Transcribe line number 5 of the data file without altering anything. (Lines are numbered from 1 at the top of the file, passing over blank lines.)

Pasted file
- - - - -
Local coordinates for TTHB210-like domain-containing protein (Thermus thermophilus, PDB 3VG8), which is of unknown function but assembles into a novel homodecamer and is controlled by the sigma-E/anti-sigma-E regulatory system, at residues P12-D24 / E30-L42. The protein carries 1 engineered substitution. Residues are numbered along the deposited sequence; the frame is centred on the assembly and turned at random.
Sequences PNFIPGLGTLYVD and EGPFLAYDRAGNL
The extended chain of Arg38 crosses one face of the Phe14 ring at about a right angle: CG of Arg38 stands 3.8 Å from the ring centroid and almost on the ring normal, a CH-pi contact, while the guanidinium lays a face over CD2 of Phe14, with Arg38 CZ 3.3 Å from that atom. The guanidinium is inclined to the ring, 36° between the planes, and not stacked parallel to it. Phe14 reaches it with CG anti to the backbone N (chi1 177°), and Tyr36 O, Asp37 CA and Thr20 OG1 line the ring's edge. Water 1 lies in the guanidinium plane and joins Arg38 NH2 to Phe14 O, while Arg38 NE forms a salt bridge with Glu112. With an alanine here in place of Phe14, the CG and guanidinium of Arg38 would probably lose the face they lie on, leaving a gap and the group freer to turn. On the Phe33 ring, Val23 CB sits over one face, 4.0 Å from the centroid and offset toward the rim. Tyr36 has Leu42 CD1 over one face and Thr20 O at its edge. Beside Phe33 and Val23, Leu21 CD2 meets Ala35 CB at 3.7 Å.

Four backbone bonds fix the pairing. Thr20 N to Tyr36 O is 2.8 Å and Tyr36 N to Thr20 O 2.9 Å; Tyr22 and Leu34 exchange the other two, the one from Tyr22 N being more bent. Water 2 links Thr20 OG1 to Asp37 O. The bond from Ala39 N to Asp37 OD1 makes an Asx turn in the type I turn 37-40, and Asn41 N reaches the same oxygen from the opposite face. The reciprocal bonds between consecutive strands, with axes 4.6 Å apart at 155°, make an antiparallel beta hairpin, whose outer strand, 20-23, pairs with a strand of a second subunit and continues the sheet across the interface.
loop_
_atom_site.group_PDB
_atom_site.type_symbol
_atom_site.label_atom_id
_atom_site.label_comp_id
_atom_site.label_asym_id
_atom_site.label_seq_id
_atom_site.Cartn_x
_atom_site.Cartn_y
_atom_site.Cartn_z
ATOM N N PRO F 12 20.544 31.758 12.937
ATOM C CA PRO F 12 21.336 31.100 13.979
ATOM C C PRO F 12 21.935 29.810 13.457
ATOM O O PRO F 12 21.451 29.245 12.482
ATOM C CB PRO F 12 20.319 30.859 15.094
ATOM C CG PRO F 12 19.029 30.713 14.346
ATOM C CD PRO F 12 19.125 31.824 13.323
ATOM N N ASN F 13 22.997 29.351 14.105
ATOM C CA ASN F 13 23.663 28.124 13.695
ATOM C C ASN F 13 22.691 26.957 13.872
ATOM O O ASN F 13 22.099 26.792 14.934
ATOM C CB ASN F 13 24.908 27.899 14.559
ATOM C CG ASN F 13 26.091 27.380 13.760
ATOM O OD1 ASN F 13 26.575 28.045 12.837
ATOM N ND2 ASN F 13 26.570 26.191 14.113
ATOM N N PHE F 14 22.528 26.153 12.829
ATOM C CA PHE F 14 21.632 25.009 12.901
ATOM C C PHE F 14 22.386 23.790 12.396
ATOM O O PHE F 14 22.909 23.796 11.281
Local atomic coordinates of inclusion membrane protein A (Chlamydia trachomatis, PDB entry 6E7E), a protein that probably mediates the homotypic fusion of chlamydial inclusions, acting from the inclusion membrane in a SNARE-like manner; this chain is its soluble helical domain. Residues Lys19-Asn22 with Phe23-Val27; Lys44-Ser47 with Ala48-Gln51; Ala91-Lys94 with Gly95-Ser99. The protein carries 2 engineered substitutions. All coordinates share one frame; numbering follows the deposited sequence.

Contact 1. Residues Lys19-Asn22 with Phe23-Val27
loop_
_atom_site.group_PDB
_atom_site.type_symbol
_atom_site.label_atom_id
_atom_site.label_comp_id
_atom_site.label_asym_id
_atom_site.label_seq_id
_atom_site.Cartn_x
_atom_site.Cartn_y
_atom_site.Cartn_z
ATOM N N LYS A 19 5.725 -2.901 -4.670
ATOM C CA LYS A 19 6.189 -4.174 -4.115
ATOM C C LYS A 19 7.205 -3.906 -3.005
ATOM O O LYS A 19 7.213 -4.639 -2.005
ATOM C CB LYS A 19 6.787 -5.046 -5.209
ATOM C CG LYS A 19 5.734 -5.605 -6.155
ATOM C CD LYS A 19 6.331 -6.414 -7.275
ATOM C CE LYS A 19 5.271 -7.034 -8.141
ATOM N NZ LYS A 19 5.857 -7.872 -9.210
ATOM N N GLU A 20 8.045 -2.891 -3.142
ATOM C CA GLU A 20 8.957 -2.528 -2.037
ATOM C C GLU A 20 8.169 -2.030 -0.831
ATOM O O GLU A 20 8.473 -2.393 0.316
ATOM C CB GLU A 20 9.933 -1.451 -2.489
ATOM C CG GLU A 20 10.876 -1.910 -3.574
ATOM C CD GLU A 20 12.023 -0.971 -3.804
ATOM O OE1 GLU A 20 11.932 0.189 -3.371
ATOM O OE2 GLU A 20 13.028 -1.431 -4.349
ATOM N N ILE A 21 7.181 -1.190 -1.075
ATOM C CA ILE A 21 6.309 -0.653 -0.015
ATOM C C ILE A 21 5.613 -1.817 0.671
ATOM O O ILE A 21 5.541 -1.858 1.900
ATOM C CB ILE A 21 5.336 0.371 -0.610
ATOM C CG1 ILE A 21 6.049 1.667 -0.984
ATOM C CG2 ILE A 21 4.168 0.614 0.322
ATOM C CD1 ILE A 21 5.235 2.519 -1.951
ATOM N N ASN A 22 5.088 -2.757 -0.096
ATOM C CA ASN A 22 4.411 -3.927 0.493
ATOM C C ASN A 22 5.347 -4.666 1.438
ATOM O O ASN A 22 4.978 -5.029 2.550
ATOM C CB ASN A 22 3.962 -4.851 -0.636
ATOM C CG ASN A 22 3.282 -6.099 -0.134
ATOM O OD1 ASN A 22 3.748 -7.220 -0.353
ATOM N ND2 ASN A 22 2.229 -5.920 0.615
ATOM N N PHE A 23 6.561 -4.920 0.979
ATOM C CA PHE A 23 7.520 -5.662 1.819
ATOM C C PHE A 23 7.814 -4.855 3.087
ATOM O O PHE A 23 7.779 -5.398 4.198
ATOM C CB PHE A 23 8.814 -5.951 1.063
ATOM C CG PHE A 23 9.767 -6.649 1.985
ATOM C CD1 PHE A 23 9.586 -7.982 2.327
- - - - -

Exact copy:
loop_